Letting your employees communicate with your customers and prospects can kill your business. Let me be clear: Employees should be able to talk or write to customers. But when they say and do dumb things, customers and prospects will walk away.
Case in point: After 3 decades, I recently left my wireless phone company. (You can’t say I haven’t been loyal!) But ongoing poor customer service communication and related policies have finally taken their toll. Here’s the latest interaction:
I asked my husband, who works with me in my business, to call our wireless service company to get information on their newest small-business plan. In the middle of his phone conversation, I overheard what the rep was saying, so I introduced myself and asked the rep a question.
Rep: “I can’t talk to you.”
Me: “What do you mean?”
Rep: “It’s a policy—I can only talk to your husband.”
Me: “It’s MY business account. You’ll see my name on the account. I own the business. I asked my husband to place the call. I can give you any verifying information you need—EIN, acct number. What do you need to verify it’s my account?”
Rep: “I can only talk to your husband because he placed the call. If you want to talk to me, you have to call back.”
Me: “That’s goofy. I don’t want to have to call back and sit on ‘hold’ for another hour.”
Rep: “It’s nothing personal. That’s just the policy.”
Me: “You’re really serious? You’re saying I need to tell my husband to ask the question and then you’ll answer him?”
Rep: “Or call back…. Nothing personal. I just don’t want to get in trouble. That’s the policy.”
An hour later, I walk into the wireless provider’s retail store and tell the rep there about the prior conversation.
Store rep: “That’s not a policy. That’s just poor customer service. He could have talked to you.” (So I ask him my questions and ask if he can match their competitor’s price for the same plan.)
Store Rep: “No. We’re about $20/month higher for virtually the same features.”
Me: “So you’re telling me that I’d be better off to go to [competitor]?”
Store Rep: He shrugs, “Probably.”
So I did.
I’d like to say these customer service interactions are unique and rare. They are not. They’re common communication gaffes happening on frontlines across many industries.
In fact, here’s an earlier interaction with that same service provider. I noticed that they’d debited my checking account twice for the same monthly invoice. When I notified their customer service department, here’s how that communication unfolded:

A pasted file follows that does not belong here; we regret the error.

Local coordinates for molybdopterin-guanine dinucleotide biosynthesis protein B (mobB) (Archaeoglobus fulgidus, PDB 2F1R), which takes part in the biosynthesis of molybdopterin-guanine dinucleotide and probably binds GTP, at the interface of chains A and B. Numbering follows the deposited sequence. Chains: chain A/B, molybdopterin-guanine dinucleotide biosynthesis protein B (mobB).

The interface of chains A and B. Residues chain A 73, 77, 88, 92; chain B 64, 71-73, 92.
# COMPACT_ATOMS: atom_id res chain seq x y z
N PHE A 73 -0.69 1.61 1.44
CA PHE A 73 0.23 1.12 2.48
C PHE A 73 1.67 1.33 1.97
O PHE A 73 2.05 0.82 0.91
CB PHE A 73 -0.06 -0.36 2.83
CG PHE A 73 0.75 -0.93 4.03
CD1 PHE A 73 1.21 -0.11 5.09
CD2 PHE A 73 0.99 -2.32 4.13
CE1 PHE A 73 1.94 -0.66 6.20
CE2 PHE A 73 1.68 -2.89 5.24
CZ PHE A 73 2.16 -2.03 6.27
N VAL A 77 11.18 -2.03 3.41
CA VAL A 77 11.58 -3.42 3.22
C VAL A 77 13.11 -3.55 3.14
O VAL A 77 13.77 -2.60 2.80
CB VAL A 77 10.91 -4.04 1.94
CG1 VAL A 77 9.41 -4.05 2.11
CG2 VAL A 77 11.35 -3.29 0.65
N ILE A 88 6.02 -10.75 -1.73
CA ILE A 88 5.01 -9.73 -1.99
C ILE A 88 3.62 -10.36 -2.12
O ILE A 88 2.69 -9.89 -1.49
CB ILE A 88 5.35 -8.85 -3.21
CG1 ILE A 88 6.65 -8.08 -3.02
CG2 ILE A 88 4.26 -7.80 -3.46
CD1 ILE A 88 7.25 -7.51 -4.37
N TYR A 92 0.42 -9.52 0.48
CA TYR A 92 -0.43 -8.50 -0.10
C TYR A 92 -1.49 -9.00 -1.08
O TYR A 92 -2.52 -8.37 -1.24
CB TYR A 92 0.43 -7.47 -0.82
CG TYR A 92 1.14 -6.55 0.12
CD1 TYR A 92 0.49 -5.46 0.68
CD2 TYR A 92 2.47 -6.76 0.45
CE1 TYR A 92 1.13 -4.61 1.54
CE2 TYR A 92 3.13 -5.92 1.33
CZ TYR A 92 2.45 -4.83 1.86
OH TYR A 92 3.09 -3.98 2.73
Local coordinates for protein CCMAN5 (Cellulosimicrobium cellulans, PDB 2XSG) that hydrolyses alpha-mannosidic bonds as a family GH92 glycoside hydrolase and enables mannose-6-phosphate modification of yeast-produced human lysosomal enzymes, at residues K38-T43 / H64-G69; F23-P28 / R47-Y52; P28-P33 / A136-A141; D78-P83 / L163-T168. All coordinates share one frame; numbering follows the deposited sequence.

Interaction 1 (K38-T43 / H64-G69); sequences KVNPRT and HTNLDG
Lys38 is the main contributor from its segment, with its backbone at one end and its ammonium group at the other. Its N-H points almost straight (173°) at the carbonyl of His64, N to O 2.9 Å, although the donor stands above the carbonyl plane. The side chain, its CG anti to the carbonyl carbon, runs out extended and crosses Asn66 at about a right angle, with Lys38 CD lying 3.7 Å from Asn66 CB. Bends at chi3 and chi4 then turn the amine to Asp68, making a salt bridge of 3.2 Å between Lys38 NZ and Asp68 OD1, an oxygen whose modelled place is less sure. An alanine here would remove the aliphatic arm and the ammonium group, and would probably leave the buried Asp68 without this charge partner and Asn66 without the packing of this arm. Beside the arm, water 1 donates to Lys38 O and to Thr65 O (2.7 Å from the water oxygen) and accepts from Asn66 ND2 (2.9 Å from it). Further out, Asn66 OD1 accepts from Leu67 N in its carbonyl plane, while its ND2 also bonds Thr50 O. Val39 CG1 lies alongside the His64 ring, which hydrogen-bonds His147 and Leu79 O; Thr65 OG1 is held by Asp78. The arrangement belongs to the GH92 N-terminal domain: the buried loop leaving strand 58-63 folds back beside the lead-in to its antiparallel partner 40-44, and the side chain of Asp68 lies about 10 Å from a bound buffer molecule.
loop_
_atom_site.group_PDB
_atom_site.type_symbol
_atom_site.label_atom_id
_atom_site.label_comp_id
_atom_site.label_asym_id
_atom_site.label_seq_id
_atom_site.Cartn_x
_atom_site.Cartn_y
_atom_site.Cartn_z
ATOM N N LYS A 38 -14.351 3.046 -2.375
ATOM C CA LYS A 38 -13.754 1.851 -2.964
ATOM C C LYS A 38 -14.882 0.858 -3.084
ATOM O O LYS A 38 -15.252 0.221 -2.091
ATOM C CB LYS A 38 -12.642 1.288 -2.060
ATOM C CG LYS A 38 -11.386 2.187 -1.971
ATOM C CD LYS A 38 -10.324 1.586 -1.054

Rep: “We don’t make billing mistakes. With our system, that doesn’t happen.”
Me: Well, it did happen. You debited my account on X date and then you debited it again a day later on Y date.”
Rep: “You’ll need to prove it.”
Me: “Can’t you investigate and see the double billing on your end?”
Rep: “No, you’ll need to send us the appropriate documentation.”
Me: “Fine. I’ll send you the bank statement so you can see for yourself.”
Rep: “No, that’s not acceptable. You’ll have to get your bank to send us a letter, noting the double billing.”
Me: “Are you kidding? Your company made a mistake and you’re asking me to do the work to go to my bank and persuade them to take the time to write you a letter?”
Rep: “Right. That’s how it’s done.”
So the bank and I were forced to help them correct their mistake.
No doubt, you’ve experienced similar nonsensical and irrational communications with customer service agents. My question: Are you sure similar communication is not occurring with your own frontline? Your assistant? Your service partners?
Had the phone company rep known the reason behind the “I can’t talk to you” issue mentioned earlier, he would have understood the policy’s purpose was to ensure account ownership and privacy. Then he could have simply asked me for information to verify my account ownership.
But absent that policy’s purpose, the agent responded like a robot.
When I posted the above phone-company interaction on Facebook, friends replied with a plethora of equally shocking experiences. Among those most often shared was the irritation of employees talking (often whining) to coworkers while completing the customer transaction.
Example comments: “How long before you go on a break?” “What time is Jill getting back from lunch?” “So how did you like the party last weekend?” “Did you see that old man with that weird hair?”
Your customers need the full attention of those trying to complete a transaction—not the backstory on the rep’s vacation.
Employees should not talk, move, sit, or stand as if they’re on their way to the dentist for a root canal. (And yes, callers can hear poor body language over the phone. Slumping affects both the tone and volume of the voice.)
Some reps sound angry. Many look exhausted—as if handling one more interaction would push them over the edge.
Slouchy body language, mumbled replies and directions, or dismissive facial expressions communicate negative things: job dissatisfaction, laziness, arrogance, or boredom. None of this body language encourages repeat business.
Common examples of poor word choice include these all-too-familiar comments:
Leaders, if you’re wondering why your business isn’t booming, consider listening to and observing frontline communication.
Learn more about how to improve your customer communication in Communicate With Confidence!: How to Say It Right the First Time and Every Time.